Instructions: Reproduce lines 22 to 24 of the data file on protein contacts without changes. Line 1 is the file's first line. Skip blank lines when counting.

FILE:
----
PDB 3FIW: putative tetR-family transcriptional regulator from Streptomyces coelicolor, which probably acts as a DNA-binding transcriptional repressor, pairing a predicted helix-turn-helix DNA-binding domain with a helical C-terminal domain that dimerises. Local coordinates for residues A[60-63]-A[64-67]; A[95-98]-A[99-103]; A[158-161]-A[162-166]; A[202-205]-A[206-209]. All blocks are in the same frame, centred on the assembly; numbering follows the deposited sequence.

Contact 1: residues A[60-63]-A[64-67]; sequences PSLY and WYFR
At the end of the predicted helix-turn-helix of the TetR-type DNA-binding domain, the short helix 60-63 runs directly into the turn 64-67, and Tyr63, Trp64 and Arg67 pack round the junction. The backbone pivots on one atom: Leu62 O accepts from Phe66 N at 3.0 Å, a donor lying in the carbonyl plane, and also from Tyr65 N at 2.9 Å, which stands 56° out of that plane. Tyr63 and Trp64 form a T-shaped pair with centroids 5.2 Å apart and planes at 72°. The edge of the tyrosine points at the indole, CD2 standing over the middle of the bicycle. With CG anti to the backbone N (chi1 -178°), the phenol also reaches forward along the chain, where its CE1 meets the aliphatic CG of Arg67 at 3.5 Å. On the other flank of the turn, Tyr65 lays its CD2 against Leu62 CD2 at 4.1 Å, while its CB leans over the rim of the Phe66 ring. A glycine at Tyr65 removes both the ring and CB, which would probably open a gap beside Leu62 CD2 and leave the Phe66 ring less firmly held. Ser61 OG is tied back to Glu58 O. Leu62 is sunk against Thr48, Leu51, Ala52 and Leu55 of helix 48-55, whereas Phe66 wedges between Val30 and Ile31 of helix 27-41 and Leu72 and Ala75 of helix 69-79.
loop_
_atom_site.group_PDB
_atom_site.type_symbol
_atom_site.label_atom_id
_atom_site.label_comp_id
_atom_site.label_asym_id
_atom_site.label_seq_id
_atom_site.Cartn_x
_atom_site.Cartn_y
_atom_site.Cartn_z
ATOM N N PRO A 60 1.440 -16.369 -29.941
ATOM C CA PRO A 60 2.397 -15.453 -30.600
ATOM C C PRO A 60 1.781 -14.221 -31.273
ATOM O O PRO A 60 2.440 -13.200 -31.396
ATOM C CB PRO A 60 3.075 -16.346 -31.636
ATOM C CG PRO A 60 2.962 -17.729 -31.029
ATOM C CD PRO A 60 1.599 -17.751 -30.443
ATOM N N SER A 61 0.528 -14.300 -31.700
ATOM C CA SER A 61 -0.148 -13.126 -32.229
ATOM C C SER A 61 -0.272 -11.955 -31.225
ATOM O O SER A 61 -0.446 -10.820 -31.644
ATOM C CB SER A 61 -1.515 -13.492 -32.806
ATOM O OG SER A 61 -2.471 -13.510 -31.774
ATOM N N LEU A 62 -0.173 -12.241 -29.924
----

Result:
ATOM C CA SER A 61 -0.148 -13.126 -32.229
ATOM C C SER A 61 -0.272 -11.955 -31.225
ATOM O O SER A 61 -0.446 -10.820 -31.644